But overall I like CR quite a lot so far. Big enough to have some action, but small enough to still be pleasant and relatively unpolluted. I could live in Chiang Rai. The other very livable spot was Mae Hong Son. Went to a night market area away from the touristy night bazaar. I was there for 1 ½ hours and didn’t see another white face. They had an old movie projector in the back of a truck playing a film for the crowd. Had a Chinese play going on stage to the right. There is a large Chinese influence in this area. Many are 2nd and 3rd generation Chinese that were allowed to stay and settle in Thailand after the fighting in the late 40's.





    Just had the best massage ever in my life in Chiang Rai. Blew the socks off of Baan Thai. Her name was "Kiet". At least that is how she pronounced it. NO English, but cute as a button and strong as an ox. That little Thai girl really knows how to find and work out the kinks and exactly what I needed after 1500 kM of riding. She works at the massage place to the right of the "Inn Come" hotel on Rat Bamrung. N19 53.387 E99 50.095. I gave her a 200 baht tip and she didn’t know what to do, but I closed her hand on it and gave the thumbs up. She went the extra mile and I’ve had more than a few Thai massages, so I don’t mind giving a bit extra when deserved. I slept like a baby after that. Also, check out the music club to the left of the Inn Come. All I will say is that place is accurately named.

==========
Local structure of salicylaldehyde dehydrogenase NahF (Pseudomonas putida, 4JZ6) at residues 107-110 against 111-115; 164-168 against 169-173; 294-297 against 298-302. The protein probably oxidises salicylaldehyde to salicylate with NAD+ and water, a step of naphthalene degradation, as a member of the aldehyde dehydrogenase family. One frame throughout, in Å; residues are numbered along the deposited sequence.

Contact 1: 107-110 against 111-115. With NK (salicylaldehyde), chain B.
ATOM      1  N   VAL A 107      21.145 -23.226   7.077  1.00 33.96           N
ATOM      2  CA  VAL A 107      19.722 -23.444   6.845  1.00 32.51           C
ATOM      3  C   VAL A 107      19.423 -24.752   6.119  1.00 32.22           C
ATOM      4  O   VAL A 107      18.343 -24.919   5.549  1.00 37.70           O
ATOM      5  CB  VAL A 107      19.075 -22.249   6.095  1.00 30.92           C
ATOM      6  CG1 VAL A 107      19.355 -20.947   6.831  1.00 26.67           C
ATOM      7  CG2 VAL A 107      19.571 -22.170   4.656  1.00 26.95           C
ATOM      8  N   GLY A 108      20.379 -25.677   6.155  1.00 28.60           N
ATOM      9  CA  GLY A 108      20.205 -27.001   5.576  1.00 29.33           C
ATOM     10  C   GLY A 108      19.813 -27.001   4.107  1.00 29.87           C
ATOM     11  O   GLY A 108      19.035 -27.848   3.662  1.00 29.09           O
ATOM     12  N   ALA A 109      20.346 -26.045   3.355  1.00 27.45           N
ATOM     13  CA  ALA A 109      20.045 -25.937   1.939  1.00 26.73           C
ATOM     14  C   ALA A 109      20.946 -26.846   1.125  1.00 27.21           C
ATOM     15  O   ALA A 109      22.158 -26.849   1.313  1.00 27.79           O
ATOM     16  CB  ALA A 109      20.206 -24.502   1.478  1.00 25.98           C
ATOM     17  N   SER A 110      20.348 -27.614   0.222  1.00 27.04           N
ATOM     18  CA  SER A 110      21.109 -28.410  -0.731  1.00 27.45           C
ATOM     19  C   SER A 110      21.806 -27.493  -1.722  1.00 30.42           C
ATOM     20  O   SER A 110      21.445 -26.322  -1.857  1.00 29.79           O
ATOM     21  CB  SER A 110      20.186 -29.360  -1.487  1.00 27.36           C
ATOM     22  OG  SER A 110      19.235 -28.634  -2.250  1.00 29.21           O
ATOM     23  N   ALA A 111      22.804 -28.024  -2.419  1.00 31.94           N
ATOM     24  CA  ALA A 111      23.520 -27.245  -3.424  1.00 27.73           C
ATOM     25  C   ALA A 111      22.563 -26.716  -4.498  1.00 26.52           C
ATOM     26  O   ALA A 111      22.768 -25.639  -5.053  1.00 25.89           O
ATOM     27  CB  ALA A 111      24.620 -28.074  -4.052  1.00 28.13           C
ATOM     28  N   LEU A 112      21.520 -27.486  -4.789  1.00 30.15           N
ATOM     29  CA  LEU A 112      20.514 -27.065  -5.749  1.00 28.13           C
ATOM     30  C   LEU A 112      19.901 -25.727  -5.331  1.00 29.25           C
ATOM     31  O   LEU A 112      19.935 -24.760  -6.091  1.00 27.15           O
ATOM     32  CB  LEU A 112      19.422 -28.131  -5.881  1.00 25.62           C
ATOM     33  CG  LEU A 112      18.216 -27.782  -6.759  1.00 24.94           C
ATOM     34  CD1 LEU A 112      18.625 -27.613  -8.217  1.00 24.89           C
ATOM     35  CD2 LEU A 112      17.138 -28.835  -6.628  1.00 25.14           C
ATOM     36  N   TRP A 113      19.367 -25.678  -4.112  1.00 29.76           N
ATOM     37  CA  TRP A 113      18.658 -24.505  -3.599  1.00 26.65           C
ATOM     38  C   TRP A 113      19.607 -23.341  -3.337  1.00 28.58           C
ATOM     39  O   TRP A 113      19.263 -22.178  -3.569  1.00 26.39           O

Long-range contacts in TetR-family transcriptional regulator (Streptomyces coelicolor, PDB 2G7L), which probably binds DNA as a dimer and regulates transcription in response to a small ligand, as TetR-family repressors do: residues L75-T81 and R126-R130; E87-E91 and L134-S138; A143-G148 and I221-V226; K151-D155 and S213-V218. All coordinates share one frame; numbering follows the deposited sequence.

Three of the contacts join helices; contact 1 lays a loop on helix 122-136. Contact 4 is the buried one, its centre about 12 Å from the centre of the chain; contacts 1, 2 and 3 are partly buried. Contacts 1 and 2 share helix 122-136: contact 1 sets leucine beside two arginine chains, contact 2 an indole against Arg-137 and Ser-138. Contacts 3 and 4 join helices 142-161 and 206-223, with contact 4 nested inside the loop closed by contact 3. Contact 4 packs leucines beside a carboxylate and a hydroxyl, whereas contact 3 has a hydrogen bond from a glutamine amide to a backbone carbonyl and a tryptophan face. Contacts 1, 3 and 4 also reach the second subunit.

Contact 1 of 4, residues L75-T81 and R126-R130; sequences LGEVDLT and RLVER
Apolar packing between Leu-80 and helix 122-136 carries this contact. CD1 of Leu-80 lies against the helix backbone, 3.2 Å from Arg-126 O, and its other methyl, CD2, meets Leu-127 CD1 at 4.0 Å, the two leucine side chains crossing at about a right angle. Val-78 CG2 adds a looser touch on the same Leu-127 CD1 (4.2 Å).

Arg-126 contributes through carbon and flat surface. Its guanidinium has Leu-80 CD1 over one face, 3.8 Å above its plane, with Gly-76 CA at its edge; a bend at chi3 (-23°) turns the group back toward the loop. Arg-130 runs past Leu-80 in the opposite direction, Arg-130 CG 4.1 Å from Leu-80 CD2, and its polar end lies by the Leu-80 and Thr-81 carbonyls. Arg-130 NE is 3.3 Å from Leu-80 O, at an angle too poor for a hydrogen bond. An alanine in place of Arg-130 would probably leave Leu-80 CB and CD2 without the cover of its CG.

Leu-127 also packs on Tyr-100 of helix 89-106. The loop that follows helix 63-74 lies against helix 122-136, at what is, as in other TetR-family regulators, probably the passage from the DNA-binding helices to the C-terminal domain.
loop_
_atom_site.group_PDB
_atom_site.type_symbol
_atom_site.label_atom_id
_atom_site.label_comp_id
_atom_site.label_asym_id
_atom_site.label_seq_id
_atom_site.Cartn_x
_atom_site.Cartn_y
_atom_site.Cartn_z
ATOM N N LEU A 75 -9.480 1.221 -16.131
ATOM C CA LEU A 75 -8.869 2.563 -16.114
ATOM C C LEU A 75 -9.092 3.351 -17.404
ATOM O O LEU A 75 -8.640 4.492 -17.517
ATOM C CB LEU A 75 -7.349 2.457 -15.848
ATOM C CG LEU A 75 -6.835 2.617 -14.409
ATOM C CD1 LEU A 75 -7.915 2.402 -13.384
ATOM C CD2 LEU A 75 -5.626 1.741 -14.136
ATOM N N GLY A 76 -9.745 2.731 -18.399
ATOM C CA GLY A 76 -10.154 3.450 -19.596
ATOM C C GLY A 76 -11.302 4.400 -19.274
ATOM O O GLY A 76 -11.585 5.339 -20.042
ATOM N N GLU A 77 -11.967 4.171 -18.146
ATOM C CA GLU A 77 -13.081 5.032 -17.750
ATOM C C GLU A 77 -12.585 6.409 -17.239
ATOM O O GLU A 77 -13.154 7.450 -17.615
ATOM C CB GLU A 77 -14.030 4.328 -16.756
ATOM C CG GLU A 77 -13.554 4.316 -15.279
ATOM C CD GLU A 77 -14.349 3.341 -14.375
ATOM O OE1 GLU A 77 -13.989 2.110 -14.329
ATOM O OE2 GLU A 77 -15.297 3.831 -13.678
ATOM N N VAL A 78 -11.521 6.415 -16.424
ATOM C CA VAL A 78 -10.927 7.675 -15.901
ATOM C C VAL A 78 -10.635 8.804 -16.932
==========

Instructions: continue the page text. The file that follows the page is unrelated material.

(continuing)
Chiang Rai Rest Day

    Woke up feeling good and ready for the day ahead. But decided to just take a day off and rest. Been going non-stop for a week and need a break. Had breakfast and then went to get a haircut at a salon. Got a great shampoo and hair cut for 180 baht. So, the plan is to head out early AM and go back up to Mae Salong area and then North to the sunflower festival. After that, head to the 1334 and over to Doi Tung. Then head up the 1149 to Mae Sai and stay a night there. Having lunch now at The Old Dutch restaurant. Get #237, the Penang chicken and ask for spicy. That is the way it should be done, just a little oily, but not runny at all. Potent, top notch curry dish.